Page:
Blade Angle - some help for newbies

Discussion in 'Shave Clinic & Newbie Check-In' started by doesnotcompute, Jan 29, 2010.

  1. I took some photos to help out someone on another (non shaving) forum, and thought that they might help out someone here too:

    The photos aren't the best, as I didn't have a tripod handy, but they should give you an idea of the amount of blade angle difference that can be achieved with a Merkur 34c/HD.

    1) Clearly, if you shave with the blade at this angle, you're going to be a long time waiting for that BBS you dreamed of:

    [​IMG]

    2) Keep dreaming but notice the difference in angle of the razor handle:

    [​IMG]

    3) Well, I guess if you have a beard an inch long, you might hack away at some of that hair, but you couldn't call it shaving:

    [​IMG]

    4) Okay, if you went a week without a shave, you might now be trimming the tips of those hairs:

    [​IMG]

    5) Now we're shaving! Notice how the angle of the blade is quite steep against the skin. This is sure to result in nicks or cuts if you apply too much pressure. Even if you don't cut yourself, you'll end up scraping the skin causing irritation:

    [​IMG]

    6) The blade angle here is much shallower than in photo 5, which means only the very point of the blade edge is going to slice through the hairs and hopefully glide over the skin:

    [​IMG]

    7) Now we're going too far the other way, just trimming the tips of the longest hairs:

    [​IMG]

    8) We're not chopping trees you know:

    [​IMG]

    The ideal angle will be somewhere between 6 and 7. Erring on the side of 7 will take more passes to achieve BBS but should give less irritation. Erring on the side of 5 will undoubtedly cause more irritation that necessary.

    I hope it helps some folks out. If I've made any errors, please let me know...
     
    Last edited by a moderator: May 20, 2016
  2. Great post, which has helped me get a better understanding on the importance of blade angle.

    It would probably be a bit clearer if you could rotate the images 90 degrees clockwise. I found myself turning my head to the side to picture the skin surface vertical like a face. Got a few funny looks in the office. :biggrin1:
     
  3. Excellent post, good candidate for a sticky :thumbup:
     
  4. Thanks for taking the time to post this- very interesting.
     
  5. Wonderful post will really help a lot of new DE shavers as well as some of us who are always searching for the right angle.:wink2:
     
  6. Great pix! This really helps me visualize the proper angulation thzt I have not been getting.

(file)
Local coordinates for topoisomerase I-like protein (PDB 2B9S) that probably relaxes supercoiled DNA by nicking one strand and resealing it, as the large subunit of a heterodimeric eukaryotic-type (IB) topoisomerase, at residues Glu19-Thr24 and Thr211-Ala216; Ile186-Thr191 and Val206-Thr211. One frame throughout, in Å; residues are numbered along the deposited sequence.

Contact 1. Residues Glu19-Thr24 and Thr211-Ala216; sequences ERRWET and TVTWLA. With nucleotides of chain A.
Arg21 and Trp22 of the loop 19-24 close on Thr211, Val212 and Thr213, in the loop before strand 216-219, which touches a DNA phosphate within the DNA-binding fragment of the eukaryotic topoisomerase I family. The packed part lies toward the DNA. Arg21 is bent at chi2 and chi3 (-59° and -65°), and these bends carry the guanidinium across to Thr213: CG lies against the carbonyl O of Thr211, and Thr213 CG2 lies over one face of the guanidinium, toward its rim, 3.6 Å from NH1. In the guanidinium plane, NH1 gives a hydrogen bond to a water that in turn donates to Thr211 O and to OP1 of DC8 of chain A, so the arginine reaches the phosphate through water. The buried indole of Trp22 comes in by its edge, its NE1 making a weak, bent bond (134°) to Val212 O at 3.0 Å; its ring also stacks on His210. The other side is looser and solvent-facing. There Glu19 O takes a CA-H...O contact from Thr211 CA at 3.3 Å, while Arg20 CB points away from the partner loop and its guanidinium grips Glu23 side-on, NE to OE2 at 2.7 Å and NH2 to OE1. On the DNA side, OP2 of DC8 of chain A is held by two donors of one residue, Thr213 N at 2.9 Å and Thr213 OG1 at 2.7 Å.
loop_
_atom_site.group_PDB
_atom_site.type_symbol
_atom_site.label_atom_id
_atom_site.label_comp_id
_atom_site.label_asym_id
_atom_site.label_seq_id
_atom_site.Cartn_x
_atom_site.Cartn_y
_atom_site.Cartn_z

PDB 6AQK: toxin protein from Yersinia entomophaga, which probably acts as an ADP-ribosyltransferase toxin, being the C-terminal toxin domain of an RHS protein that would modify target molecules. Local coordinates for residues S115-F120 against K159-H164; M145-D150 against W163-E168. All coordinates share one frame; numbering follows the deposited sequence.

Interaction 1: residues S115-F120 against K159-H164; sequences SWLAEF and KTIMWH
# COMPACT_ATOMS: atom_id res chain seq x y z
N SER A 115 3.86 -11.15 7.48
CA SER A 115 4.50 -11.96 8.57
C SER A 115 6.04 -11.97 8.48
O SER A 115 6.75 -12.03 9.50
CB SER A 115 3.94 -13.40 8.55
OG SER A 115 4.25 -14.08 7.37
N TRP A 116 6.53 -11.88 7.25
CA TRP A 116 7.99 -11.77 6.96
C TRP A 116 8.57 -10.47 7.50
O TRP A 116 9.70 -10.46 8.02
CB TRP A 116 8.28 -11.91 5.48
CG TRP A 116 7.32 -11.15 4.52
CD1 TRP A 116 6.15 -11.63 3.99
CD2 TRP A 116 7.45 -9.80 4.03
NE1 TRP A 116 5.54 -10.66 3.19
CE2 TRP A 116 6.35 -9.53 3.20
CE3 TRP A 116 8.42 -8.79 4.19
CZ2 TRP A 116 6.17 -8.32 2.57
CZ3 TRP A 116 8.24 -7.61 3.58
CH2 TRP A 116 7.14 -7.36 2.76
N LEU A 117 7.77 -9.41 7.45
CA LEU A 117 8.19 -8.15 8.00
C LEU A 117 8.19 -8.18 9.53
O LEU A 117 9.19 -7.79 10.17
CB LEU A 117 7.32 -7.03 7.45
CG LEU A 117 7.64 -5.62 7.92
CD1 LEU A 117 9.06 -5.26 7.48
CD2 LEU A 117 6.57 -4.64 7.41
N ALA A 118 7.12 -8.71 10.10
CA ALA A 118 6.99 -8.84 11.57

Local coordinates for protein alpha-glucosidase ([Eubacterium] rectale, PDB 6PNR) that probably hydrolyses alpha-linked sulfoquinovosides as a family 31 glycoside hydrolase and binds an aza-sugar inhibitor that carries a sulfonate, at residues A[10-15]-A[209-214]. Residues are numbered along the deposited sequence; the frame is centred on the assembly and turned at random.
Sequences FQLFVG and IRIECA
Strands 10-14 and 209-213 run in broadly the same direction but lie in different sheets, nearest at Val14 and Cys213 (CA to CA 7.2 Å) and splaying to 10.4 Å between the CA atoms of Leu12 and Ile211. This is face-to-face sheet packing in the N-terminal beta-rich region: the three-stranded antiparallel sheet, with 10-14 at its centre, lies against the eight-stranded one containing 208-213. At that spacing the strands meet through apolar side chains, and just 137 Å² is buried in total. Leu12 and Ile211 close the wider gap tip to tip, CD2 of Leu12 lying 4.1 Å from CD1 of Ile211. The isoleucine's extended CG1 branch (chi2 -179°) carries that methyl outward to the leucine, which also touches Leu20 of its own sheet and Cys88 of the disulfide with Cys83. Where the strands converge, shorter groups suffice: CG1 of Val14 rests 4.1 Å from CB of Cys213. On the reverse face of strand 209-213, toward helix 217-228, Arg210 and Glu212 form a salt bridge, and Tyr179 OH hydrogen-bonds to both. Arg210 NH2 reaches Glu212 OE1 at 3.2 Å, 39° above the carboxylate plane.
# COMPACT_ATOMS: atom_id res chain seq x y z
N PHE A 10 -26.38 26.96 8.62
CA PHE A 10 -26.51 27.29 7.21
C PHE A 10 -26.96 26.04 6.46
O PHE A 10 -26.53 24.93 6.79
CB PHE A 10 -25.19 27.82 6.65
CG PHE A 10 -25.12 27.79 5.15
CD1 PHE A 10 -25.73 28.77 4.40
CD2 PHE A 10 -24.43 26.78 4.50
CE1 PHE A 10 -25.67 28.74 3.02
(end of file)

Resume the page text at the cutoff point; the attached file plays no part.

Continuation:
7. Regarding blade angle, I find the smoothest shaves (least amount of irritation) come from my Gillette Old Type and Super Adjustable (set on 3-4) and with a sharp blade (e.g. Feather or Astra SP). These razors hold the blade "flatter" so it's more akin to #5 above.

    My HD and Slanthammer bend the blade more, and I get more irritation. In fact, Feathers or Astras are not kind to my face in these razors; for me, Red IP or Crystal blades perform better in the Merkurs.

    Can anyone speculate as to why this is?
     
  8. As you say, different razors position the blade at a different angle. You also need to take into account the angle of sharpness of the blade itself, something which we can't easily determine.

    FWIW, I can't use a Feather in my 34c, but I can in a borrowed Progress.
     
  9. Cool tutorial...I gotta say though if you're shaving like this:


    [​IMG]

    FAIL

    :001_tt2:
     
  10. Bump to the top for the Saturday crowd.
     
  11. That's a truly useful post. Thanks for the pictures!

    Bruce
     
  12. +1
     

  13. Turn your monitor instead... :lol:
     
  14. Very interesting study here, I can see in #5 the bar is resting perfectly against the skin, maybe that is why the bar is made that way?

    Too bad we don't have a close-up visual of this angle while we shave, like those arthroscopic lenses.
     
  15. Very good post. Thanks!
     
  16. Bump for the Tuesday brigade...
     
  17. Great post. Very instructive. After reviewing this I see where I need to improve my technique quite a bit. Posts like these are one of the reasons B&B is such a great resource!
     
  18. Thanks a ton for this post; I'll just keep getting better with help here!

    (I can clearly see that #5 is my most common mistake, hence the neck irritation for me)
     
    Last edited: Feb 2, 2010
  19. Bump ^
     

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